[Everyone, girlfriday will be helping me with The Woman Who Still Wants To Marry recaps, starting with this one! We’ll be switching off episodes, and I hope you’ll enjoy her wonderfully written and witty recaps as much as I do. —javabeans]
This episode amps up the chemistry between Shin-young and Min-jae, who are becoming a really cute and refreshing couple. We’re also getting hints of separate storylines for the two best friends, Da-jung and Bu-ki, which I hope will flesh out their characters and take them out of sidekick territory. The three women’s friendship continues to be the center of the drama and I think that works to the story’s advantage; we don’t have to rely solely on a make-up, break-up see-saw like a traditional romantic comedy, and the three women are all beautifully flawed characters with a lot of potential.
EPISODE 5 RECAP
We pick up back at the club, where Shin-young is still pretending to be drunk so that Min-jae will carry her home. Min-jae happily plays his role, as both of them have something to prove. Min-jae wants to show Ban-seok that he knows all in the ways of love, and Shin-young wants to show Sang-woo that she is not only over him, but dating someone younger and hotter. Can’t blame the girl.
Shin-young stumbles around and coyly insists that she’s fine to get home on her own, but Min-jae catches on that she’s flirting and giving him an opening. He dutifully carries her on his back and is ready to head out the door, both of them looking quite happy about the situation, when suddenly Shin-young’s boss arrives at the party just in time to spoil the fun. He insists that Min-jae shouldn’t have to carry her on his own back; she’s too heavy and anyway, he has already prepared for just such an occasion. At the boss’s request, in come two men…carrying a stretcher.
Min-jae protests, but Shin-young’s boss and co-workers are so persistent that he eventually has to give in and put her on the stretcher. And since she’s already pretending to be passed out, Shin-young can’t do a thing but play dead and get hauled out of the club in the most publicly embarrassing fashion. Hilariously, as soon as they are out the door, she sits right up and jumps off the stretcher, clearly sober enough to get her own taxi. Oh, the things a girl will do for a piggyback ride.
Sang-woo is waiting outside Shin-young’s apartment, but a security officer mistakes him for a stalker and chases him away just as Shin-young is arriving. She watches all this happen and hides out of sight, grateful that she doesn’t have to show up in front of him alone after her big declaration that she would arrive home on the back of Ha Min-jae.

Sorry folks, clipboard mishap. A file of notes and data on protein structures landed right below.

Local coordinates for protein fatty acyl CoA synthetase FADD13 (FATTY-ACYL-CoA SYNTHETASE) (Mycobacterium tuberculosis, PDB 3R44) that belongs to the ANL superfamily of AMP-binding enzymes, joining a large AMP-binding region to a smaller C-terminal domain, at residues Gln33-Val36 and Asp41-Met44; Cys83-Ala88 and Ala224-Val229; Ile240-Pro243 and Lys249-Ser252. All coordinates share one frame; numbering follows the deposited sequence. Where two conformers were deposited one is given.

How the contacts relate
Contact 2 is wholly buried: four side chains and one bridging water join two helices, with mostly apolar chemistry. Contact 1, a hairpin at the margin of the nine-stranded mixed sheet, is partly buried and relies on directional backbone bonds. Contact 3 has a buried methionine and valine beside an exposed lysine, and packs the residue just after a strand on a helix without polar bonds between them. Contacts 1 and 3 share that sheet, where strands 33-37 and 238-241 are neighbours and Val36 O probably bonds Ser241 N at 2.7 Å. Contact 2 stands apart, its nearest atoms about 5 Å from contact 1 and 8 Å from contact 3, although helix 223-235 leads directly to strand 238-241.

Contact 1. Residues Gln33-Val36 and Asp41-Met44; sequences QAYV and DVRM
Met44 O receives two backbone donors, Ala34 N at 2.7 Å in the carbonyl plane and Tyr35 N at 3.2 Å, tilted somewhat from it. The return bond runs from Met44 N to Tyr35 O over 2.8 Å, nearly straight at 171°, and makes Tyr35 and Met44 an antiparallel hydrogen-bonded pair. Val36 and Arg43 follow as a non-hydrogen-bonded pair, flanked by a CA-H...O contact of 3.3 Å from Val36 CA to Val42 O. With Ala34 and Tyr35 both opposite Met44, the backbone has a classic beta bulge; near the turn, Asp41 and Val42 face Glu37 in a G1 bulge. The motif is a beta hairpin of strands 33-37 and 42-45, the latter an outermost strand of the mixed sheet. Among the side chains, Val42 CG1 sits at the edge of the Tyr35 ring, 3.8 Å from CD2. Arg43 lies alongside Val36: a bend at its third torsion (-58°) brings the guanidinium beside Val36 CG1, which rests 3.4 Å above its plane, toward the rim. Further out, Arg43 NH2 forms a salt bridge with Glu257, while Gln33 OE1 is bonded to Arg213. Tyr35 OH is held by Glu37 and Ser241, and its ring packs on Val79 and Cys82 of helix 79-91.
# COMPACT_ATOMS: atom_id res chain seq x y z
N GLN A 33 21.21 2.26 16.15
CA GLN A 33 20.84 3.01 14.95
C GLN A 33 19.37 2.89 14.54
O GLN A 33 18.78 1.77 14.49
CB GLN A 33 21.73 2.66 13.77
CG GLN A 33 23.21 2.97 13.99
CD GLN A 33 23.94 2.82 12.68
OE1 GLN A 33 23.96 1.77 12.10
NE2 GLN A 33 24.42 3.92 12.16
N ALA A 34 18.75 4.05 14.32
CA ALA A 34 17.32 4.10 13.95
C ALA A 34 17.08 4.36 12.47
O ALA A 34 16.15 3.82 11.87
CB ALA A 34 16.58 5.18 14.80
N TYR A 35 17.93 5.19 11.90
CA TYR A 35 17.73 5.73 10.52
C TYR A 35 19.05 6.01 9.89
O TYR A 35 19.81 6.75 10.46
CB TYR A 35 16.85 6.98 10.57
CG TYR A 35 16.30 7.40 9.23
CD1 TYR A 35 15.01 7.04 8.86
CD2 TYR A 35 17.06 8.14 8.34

The next day, Ban-seok and Min-jae are at the gym, and Ban-seok argues that the picture he was sent as “proof” of the bet was nothing of the sort. The picture is of course blurry because Shin-young was busy leaning into Min-jae in her fake-drunken flirting.
Min-jae insists that it’s her, calling her “Shin-young ssi,” which makes Ban-seok think that Min-jae has real feelings for her, and that the bet is just an excuse. (In Korean, omitting last names and adding “ssi” is a more familiar way of addressing someone. It’s not overly friendly but in this case it’s more striking because of the gap in their ages. It is highly unusual for someone of Min-jae’s age to address someone of Shin-young’s age by her first name like that.)
Ban-seok says he’ll be disappointed if Shin-young passes over a catch like himself, for a kid like Min-jae. I think that sentiment has more to do with Ban-seok’s issues with self-esteem, and less to do with any real feelings for Shin-young. Min-jae, on the other hand, takes offense and gets really serious: “Hyung, you’ve got all those years under your belt and you don’t know this? Love isn’t something a person can control.”
Ban-seok scoffs at his arrogance and asks what he’s planning to do if Shin-young does really fall in love with him. “Are you going to say, sorry, it was all a bet?” Min-jae replies offhandedly that he’ll just decide that later when the time comes. Ban-seok, in disbelief, cries, “After she’s completely fallen for you?” Min-jae replies, “After she falls so deep she can’t swim back out.” Ban-seok’s jaw drops at this response and calls Min-jae a rotten bastard.
The same morning in the girls’ apartment, Da-jung sets a lovely breakfast table for two. Shin-young drags herself out of bed and I have to say, I do enjoy that these women are always styled realistically according to the scenes. Of course, they have plenty of fashion eye candy a la Sex and the City, with lovely shoes to boot, and it doesn’t have to be fan-wanked because these characters are successful thirty-something women who can afford nice clothes.